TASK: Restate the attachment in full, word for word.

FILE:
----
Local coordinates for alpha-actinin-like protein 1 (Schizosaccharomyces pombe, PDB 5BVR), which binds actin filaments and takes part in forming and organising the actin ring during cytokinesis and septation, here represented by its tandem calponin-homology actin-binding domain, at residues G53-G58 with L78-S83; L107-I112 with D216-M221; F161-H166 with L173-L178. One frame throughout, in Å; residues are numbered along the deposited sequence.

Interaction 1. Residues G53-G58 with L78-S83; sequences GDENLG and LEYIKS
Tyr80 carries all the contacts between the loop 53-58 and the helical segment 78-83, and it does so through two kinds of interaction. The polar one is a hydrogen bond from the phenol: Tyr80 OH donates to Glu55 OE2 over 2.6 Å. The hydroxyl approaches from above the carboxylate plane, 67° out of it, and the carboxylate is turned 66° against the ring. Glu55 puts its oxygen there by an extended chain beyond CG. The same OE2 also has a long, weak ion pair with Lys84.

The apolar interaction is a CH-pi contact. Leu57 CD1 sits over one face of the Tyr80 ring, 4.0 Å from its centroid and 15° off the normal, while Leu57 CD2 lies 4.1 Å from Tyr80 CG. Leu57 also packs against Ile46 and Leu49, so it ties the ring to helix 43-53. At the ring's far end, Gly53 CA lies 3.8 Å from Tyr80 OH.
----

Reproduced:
Local coordinates for alpha-actinin-like protein 1 (Schizosaccharomyces pombe, PDB 5BVR), which binds actin filaments and takes part in forming and organising the actin ring during cytokinesis and septation, here represented by its tandem calponin-homology actin-binding domain, at residues G53-G58 with L78-S83; L107-I112 with D216-M221; F161-H166 with L173-L178. One frame throughout, in Å; residues are numbered along the deposited sequence.

Interaction 1. Residues G53-G58 with L78-S83; sequences GDENLG and LEYIKS
Tyr80 carries all the contacts between the loop 53-58 and the helical segment 78-83, and it does so through two kinds of interaction. The polar one is a hydrogen bond from the phenol: Tyr80 OH donates to Glu55 OE2 over 2.6 Å. The hydroxyl approaches from above the carboxylate plane, 67° out of it, and the carboxylate is turned 66° against the ring. Glu55 puts its oxygen there by an extended chain beyond CG. The same OE2 also has a long, weak ion pair with Lys84.

The apolar interaction is a CH-pi contact. Leu57 CD1 sits over one face of the Tyr80 ring, 4.0 Å from its centroid and 15° off the normal, while Leu57 CD2 lies 4.1 Å from Tyr80 CG. Leu57 also packs against Ile46 and Leu49, so it ties the ring to helix 43-53. At the ring's far end, Gly53 CA lies 3.8 Å from Tyr80 OH.